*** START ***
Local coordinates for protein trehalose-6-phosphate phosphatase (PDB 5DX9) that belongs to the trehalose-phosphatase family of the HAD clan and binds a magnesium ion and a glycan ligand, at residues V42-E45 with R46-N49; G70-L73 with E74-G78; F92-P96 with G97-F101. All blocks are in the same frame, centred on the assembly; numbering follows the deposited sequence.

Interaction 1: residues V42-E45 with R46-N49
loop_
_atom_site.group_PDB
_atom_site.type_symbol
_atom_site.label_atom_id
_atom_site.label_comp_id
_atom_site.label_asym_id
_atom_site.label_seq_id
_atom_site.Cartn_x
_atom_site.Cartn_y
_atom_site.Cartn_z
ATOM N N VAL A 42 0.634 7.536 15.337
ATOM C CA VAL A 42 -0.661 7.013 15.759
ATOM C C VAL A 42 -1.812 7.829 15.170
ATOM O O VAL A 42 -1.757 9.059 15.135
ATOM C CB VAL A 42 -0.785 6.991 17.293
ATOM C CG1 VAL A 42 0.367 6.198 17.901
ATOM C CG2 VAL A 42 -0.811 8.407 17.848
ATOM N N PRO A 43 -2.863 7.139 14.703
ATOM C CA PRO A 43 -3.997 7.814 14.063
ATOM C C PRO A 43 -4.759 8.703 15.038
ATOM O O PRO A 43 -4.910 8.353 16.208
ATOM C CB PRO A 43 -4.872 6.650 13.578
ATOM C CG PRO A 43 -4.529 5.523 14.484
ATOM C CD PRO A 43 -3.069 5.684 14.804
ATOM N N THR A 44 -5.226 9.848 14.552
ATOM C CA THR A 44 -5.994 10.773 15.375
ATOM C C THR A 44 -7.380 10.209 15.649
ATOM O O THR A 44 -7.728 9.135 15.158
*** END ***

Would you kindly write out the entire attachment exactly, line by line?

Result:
Local coordinates for protein trehalose-6-phosphate phosphatase (PDB 5DX9) that belongs to the trehalose-phosphatase family of the HAD clan and binds a magnesium ion and a glycan ligand, at residues V42-E45 with R46-N49; G70-L73 with E74-G78; F92-P96 with G97-F101. All blocks are in the same frame, centred on the assembly; numbering follows the deposited sequence.

Interaction 1: residues V42-E45 with R46-N49
loop_
_atom_site.group_PDB
_atom_site.type_symbol
_atom_site.label_atom_id
_atom_site.label_comp_id
_atom_site.label_asym_id
_atom_site.label_seq_id
_atom_site.Cartn_x
_atom_site.Cartn_y
_atom_site.Cartn_z
ATOM N N VAL A 42 0.634 7.536 15.337
ATOM C CA VAL A 42 -0.661 7.013 15.759
ATOM C C VAL A 42 -1.812 7.829 15.170
ATOM O O VAL A 42 -1.757 9.059 15.135
ATOM C CB VAL A 42 -0.785 6.991 17.293
ATOM C CG1 VAL A 42 0.367 6.198 17.901
ATOM C CG2 VAL A 42 -0.811 8.407 17.848
ATOM N N PRO A 43 -2.863 7.139 14.703
ATOM C CA PRO A 43 -3.997 7.814 14.063
ATOM C C PRO A 43 -4.759 8.703 15.038
ATOM O O PRO A 43 -4.910 8.353 16.208
ATOM C CB PRO A 43 -4.872 6.650 13.578
ATOM C CG PRO A 43 -4.529 5.523 14.484
ATOM C CD PRO A 43 -3.069 5.684 14.804
ATOM N N THR A 44 -5.226 9.848 14.552
ATOM C CA THR A 44 -5.994 10.773 15.375
ATOM C C THR A 44 -7.380 10.209 15.649
ATOM O O THR A 44 -7.728 9.135 15.158